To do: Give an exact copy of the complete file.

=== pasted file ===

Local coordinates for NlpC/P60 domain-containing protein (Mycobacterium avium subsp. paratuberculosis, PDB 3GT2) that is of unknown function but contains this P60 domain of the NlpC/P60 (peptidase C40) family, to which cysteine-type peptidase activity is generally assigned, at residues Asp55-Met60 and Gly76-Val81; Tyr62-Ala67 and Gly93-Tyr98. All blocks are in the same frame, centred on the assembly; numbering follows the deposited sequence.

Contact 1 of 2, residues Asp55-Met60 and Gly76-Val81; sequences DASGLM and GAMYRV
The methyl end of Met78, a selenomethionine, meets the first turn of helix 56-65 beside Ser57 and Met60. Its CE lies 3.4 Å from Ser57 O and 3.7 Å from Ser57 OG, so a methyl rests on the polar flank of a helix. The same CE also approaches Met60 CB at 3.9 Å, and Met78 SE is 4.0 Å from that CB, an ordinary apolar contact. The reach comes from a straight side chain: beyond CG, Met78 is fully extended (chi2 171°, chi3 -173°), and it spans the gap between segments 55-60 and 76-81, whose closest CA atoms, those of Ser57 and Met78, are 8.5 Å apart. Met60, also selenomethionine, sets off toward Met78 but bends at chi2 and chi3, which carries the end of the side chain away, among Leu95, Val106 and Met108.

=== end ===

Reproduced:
Local coordinates for NlpC/P60 domain-containing protein (Mycobacterium avium subsp. paratuberculosis, PDB 3GT2) that is of unknown function but contains this P60 domain of the NlpC/P60 (peptidase C40) family, to which cysteine-type peptidase activity is generally assigned, at residues Asp55-Met60 and Gly76-Val81; Tyr62-Ala67 and Gly93-Tyr98. All blocks are in the same frame, centred on the assembly; numbering follows the deposited sequence.

Contact 1 of 2, residues Asp55-Met60 and Gly76-Val81; sequences DASGLM and GAMYRV
The methyl end of Met78, a selenomethionine, meets the first turn of helix 56-65 beside Ser57 and Met60. Its CE lies 3.4 Å from Ser57 O and 3.7 Å from Ser57 OG, so a methyl rests on the polar flank of a helix. The same CE also approaches Met60 CB at 3.9 Å, and Met78 SE is 4.0 Å from that CB, an ordinary apolar contact. The reach comes from a straight side chain: beyond CG, Met78 is fully extended (chi2 171°, chi3 -173°), and it spans the gap between segments 55-60 and 76-81, whose closest CA atoms, those of Ser57 and Met78, are 8.5 Å apart. Met60, also selenomethionine, sets off toward Met78 but bends at chi2 and chi3, which carries the end of the side chain away, among Leu95, Val106 and Met108.